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Fairness Doctrine by Federal Communications Commission

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And the Federal Communications Commission

Section 1 Legal Precedents

Even though it caused catastrophe for all of media outlet and with all of the controversies that lead to its abolishment in 87’, the fairness doctrine remains somehow to this day one of the most debatable and talked about issues in broadcasting. The Fairness Doctrine was introduce as a policy, created and implemented by the FCC (Federal Communications Commission) in order to govern broadcasting airwave. That broadcast licensees should cover issues of public interest and matter of important as well as consider controversial issues and to do so in a fair manner.

The Fairness Doctrine also laid out that broadcast licensees needs to provided reasonable opportunity for contrasting viewpoints on such issues. The Fairness Doctrine however, seems to have had a different take on what should be equal time and or fair according to broadcaster. Based on what was stated in the fairness doctrine, the Supreme Court seem to be in agreement with the FCC and the fairness doctrine act by upholding majority of cases that was brought before the Supreme Court, in matters that showed the fairness doctrine being unjust.

The Supreme Court’s decision was based on several of implanted factors that is in accordance to the fairness doctrine, (1) because of limited broadcasting availability, the implementation of licensing was established, (2) having government scrutiny be imposed on the content of the broadcasters, and (3) that the fairness doctrine have the effect to drive public viewpoint. In the Red Lion Broadcasting Co., vs FCC case where the Constitutionality of the Fairness Doctrine was questioned, despite the argument about Freedom of Speech and the First Amendment. Felt that their First Amendment and Constitutional right were violated. The court however, still upheld the case, siting disapproval of what was perceived to be a controversial issues that took place over the airwaves.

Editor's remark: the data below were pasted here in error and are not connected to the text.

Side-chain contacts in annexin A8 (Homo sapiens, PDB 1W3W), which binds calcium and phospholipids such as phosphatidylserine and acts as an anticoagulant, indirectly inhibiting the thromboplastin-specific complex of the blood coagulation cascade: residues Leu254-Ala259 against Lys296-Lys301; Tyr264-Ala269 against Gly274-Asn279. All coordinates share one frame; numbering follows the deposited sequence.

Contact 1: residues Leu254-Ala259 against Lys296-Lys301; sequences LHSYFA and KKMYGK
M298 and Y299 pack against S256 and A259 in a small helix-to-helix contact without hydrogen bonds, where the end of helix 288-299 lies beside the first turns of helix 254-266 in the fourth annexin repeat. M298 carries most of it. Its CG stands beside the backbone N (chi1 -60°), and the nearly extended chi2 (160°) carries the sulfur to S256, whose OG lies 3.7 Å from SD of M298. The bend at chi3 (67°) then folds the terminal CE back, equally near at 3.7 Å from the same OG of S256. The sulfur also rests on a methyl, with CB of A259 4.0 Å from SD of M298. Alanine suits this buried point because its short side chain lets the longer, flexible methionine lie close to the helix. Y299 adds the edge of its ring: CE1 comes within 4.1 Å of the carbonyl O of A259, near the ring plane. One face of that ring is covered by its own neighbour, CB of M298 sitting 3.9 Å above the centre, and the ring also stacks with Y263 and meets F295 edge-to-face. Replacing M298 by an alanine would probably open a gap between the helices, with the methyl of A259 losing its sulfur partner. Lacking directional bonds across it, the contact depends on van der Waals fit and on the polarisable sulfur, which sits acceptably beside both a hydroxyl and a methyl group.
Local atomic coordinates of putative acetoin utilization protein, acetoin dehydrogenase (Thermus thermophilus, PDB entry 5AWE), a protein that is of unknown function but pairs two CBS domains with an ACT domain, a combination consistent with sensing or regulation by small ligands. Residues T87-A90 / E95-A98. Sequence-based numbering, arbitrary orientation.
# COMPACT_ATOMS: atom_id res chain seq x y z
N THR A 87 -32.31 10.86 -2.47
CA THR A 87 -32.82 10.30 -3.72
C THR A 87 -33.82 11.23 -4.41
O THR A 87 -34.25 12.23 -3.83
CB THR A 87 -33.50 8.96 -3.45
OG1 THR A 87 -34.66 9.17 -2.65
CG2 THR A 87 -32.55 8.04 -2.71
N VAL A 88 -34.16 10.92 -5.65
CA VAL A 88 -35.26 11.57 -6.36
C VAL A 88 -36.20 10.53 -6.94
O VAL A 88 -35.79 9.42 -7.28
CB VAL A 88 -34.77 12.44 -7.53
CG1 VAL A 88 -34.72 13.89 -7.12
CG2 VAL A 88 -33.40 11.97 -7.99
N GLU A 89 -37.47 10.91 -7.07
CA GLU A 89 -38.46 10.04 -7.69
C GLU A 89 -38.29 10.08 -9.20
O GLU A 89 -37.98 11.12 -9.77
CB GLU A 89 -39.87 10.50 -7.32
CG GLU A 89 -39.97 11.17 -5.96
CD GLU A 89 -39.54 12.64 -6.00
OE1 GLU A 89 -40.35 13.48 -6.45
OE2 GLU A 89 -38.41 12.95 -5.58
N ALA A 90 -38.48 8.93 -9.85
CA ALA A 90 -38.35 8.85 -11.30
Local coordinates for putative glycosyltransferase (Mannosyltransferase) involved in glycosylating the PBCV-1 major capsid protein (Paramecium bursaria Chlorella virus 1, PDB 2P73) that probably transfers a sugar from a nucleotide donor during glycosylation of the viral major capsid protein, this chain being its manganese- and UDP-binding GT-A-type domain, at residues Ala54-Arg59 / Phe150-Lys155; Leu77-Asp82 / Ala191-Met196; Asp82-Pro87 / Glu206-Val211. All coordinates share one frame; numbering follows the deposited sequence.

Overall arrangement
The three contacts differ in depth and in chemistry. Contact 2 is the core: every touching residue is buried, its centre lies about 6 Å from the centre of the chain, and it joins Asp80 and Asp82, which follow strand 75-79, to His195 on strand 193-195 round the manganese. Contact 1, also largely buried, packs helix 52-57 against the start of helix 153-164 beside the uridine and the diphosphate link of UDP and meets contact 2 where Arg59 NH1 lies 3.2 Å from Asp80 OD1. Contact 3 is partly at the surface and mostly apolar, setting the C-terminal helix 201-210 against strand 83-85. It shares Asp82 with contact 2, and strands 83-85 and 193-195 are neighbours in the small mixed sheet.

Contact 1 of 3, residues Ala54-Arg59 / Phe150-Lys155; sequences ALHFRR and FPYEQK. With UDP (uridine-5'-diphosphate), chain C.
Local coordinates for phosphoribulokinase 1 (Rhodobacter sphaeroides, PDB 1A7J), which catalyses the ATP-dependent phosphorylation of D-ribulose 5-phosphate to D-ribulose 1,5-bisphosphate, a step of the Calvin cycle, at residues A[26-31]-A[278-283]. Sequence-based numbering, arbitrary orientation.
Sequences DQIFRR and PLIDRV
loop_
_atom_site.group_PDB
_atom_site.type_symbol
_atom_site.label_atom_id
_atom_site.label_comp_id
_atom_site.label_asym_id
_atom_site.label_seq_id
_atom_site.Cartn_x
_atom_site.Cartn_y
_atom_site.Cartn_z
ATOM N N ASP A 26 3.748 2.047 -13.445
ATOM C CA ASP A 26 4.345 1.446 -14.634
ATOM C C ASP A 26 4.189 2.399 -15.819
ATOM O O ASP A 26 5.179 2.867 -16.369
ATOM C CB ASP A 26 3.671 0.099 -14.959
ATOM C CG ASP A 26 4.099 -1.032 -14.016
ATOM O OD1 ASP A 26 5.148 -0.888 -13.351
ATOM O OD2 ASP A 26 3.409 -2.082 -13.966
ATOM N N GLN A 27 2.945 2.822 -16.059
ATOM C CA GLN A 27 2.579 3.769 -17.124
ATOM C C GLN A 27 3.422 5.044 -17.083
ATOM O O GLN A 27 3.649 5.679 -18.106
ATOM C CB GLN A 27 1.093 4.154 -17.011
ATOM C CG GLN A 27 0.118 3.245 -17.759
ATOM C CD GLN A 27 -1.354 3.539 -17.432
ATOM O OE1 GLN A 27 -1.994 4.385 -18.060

Red Lion Broadcasting Co., a licensee for a radio station was stand accused of violating the Fairness Doctrine and was order to provide free airtime in order to settle the controversial issue that was broth before the Supreme Court.  The Supreme Court found that the FCC was within its authority to implement the regulations at issues and that the doctrine had full authority and is in compliance with the first amendment.

Supreme Court upheld the fairness doctrine due to the personal attack and political editorializing rules and the statutory implications of the amendment in the communications act. In upholding the case against Red Lion the Supreme Court did so because of the licensee failure in not meeting the required obligations set for by the fairness doctrine. This however, was done so even though the court did not examine the full legislative history of the doctrine. Thereby not understanding the justifications in the fairness doctrine and its codifications. The court was unable to reach clear conclusion.